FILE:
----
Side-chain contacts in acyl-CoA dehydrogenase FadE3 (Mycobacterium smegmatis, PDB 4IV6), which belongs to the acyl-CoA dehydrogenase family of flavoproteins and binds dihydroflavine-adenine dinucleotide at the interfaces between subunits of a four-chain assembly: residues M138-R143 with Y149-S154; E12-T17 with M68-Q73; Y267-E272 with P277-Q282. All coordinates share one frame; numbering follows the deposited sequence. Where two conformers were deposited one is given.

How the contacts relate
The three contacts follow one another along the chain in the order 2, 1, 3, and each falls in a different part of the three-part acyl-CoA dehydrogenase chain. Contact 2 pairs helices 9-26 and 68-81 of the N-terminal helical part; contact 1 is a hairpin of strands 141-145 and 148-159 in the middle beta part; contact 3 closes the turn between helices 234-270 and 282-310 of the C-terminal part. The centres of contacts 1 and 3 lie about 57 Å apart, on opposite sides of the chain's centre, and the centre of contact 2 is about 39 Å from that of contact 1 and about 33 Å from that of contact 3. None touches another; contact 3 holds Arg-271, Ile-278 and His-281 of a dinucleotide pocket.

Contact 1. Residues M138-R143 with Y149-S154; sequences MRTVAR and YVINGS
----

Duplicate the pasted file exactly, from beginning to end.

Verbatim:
Side-chain contacts in acyl-CoA dehydrogenase FadE3 (Mycobacterium smegmatis, PDB 4IV6), which belongs to the acyl-CoA dehydrogenase family of flavoproteins and binds dihydroflavine-adenine dinucleotide at the interfaces between subunits of a four-chain assembly: residues M138-R143 with Y149-S154; E12-T17 with M68-Q73; Y267-E272 with P277-Q282. All coordinates share one frame; numbering follows the deposited sequence. Where two conformers were deposited one is given.

How the contacts relate
The three contacts follow one another along the chain in the order 2, 1, 3, and each falls in a different part of the three-part acyl-CoA dehydrogenase chain. Contact 2 pairs helices 9-26 and 68-81 of the N-terminal helical part; contact 1 is a hairpin of strands 141-145 and 148-159 in the middle beta part; contact 3 closes the turn between helices 234-270 and 282-310 of the C-terminal part. The centres of contacts 1 and 3 lie about 57 Å apart, on opposite sides of the chain's centre, and the centre of contact 2 is about 39 Å from that of contact 1 and about 33 Å from that of contact 3. None touches another; contact 3 holds Arg-271, Ile-278 and His-281 of a dinucleotide pocket.

Contact 1. Residues M138-R143 with Y149-S154; sequences MRTVAR and YVINGS